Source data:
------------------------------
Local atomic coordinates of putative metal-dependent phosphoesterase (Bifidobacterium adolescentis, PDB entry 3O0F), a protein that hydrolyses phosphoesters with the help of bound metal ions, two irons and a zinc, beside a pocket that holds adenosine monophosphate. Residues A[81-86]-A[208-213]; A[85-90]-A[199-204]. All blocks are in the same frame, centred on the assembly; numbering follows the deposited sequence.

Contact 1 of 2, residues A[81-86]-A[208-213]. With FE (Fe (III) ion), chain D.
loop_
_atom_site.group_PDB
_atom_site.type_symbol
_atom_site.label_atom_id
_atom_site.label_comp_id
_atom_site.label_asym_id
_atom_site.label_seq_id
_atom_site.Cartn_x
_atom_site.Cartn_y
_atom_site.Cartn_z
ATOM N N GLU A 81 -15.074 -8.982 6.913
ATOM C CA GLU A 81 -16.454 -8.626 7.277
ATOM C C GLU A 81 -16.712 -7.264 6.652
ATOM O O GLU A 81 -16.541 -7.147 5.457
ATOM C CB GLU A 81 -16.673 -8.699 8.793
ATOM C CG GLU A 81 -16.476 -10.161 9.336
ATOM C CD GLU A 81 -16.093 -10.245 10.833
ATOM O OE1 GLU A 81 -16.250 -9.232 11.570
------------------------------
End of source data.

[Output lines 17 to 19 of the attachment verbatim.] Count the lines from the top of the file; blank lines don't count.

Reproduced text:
ATOM C CB GLU A 81 -16.673 -8.699 8.793
ATOM C CG GLU A 81 -16.476 -10.161 9.336
ATOM C CD GLU A 81 -16.093 -10.245 10.833